When consumers are looking to buy a home, they must first get all other aspects of their financial houses in order. In doing so, they will be able to get their scores and their savings accounts in better shape in much shorter order.

For more information about this article, call 866-614-5959.

What you should know about closing costs

What to expect from closing costs

When a buyer and seller sign a purchase and sale agreement, the seller takes the home off the market and the closing process begins. Closing on a home takes around fifty days to complete, and has certain costs that accompany it. Depending on what negotiations took place at the time of the purchase and sale agreement, the buyer or seller is going to have to cover these expenses.

Closing Costs
A wide range of professionals are needed to complete the necessary tasks to close on a home. It is typical for the buyer to pay for the majority of them, while the seller only has to pay for a few.

The total closing costs for a home are listed on the closing disclosure form. This is a universal, five-page document a buyer receives from the lender. It lists the total closing costs for the home on the first page and provides a detailed list of each cost on the following four.

Zillow estimates that buyers can typically expect to spend about 3 percent to 5 percent of the home's value on closing costs. These payments cover expenses for inspections, lawyers, mortgage fees, insurance premiums, title charges and more.

The seller traditionally only pays the commission of the buyer's and seller's agents, pest inspections, and sometimes the loan origination fee, according to Zillow.

How to save
There are various ways buyers can try to save money on closing costs. The same way a person might look for the cheapest mechanic to fix their car, buyers can find inexpensive closing service providers. The Consumer Financial Protection Bureau notes that buyers can shop for mortgage closing services other than the ones listed from the lender on the loan estimate. Buyers can use more economical providers so long as the lender agrees to work with them.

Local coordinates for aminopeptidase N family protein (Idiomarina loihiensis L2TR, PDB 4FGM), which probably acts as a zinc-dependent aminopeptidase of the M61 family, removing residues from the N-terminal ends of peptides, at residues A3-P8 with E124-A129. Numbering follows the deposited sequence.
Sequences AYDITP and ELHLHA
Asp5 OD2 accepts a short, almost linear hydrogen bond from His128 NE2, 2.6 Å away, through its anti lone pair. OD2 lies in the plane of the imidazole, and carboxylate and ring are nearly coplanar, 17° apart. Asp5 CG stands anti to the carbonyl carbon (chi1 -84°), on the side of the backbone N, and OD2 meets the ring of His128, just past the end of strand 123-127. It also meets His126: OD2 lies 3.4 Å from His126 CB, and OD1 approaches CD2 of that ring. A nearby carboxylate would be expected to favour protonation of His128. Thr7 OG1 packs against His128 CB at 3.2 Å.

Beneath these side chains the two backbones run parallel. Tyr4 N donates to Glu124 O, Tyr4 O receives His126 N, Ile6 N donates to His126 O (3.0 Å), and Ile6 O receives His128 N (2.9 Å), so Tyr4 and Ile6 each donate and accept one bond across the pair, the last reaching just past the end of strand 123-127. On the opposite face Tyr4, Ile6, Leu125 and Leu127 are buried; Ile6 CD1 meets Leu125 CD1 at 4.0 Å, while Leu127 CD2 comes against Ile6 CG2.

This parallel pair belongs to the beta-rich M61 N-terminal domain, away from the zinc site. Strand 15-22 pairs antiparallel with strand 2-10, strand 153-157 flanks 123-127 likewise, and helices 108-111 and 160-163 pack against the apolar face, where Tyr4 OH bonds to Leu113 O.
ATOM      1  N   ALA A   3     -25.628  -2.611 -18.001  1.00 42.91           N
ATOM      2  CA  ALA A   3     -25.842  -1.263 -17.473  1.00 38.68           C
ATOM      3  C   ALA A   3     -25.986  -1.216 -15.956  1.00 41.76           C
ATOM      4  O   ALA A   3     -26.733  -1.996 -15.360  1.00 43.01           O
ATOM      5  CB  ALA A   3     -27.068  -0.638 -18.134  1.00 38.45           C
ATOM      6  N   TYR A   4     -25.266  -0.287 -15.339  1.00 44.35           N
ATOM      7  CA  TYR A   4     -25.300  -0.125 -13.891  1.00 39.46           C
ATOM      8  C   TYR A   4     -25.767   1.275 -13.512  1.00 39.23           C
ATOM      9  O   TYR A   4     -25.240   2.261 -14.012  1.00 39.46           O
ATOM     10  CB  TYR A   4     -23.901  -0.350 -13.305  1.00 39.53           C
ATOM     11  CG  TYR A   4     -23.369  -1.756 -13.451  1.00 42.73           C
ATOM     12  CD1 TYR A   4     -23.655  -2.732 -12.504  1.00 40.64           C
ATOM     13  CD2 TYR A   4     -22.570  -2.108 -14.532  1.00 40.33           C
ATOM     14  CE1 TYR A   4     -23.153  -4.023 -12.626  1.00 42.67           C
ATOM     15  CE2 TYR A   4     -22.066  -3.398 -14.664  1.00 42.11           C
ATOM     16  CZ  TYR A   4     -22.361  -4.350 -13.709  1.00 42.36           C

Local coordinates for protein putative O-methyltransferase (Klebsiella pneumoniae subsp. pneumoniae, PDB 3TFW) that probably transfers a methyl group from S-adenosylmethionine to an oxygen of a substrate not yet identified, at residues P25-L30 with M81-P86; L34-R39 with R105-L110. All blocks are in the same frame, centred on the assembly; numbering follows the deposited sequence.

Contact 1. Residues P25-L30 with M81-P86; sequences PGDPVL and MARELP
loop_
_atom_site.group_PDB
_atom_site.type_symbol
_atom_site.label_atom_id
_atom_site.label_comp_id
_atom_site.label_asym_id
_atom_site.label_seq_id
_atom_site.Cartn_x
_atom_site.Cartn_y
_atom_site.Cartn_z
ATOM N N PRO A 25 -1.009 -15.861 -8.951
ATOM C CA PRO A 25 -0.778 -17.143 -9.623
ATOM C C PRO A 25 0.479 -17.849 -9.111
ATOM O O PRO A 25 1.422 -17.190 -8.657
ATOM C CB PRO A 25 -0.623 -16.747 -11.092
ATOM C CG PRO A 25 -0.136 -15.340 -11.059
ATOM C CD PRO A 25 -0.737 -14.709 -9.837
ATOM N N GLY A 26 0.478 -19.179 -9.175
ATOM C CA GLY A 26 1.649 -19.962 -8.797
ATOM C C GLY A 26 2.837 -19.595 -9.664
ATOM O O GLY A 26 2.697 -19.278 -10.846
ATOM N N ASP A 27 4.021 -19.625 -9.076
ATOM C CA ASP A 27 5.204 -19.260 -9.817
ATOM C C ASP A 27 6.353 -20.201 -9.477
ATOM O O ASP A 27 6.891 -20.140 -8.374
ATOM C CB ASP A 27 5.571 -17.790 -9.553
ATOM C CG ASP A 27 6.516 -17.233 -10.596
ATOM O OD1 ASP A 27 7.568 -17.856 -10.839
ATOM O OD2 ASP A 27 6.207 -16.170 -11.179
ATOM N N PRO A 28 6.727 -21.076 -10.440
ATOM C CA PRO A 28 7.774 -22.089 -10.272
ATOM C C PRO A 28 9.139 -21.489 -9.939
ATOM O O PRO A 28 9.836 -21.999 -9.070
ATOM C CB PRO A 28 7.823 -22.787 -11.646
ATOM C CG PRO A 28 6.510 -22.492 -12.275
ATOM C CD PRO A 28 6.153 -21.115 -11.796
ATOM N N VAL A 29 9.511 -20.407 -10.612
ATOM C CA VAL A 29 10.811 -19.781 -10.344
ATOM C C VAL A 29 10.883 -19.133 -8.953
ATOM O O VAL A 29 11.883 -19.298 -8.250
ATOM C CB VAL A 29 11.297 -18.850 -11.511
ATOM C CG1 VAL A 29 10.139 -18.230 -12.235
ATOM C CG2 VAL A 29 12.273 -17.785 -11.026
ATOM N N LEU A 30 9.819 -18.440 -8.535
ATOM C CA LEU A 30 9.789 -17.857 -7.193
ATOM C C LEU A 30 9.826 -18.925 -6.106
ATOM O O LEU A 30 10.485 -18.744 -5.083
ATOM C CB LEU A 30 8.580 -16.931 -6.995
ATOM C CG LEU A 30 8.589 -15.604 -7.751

Buyers also don't necessarily have to cover all of the closing costs. Redfin recommends that buyers negotiate with the seller to see if they would be willing to pay for some of the expenses. If the seller agrees, they can choose to pay for certain items, or simply contribute a certain amount of money to the buyer.

Closing costs are a necessary part of the mortgage process. Without the help of service providers, the buyer and seller would be unable to complete their transaction and turn over possession of the home. Have questions about closing costs, the closing processes or homeownership in general? Contact CapWest Mortgage.

Home prices are predicted to rise through 2018

Home prices to rise through 2018: What buyers need to know

Housing prices grew steadily through 2017, and experts predict that trend to continue through 2018. These rising home prices have important implications for buyers looking to purchase a new home.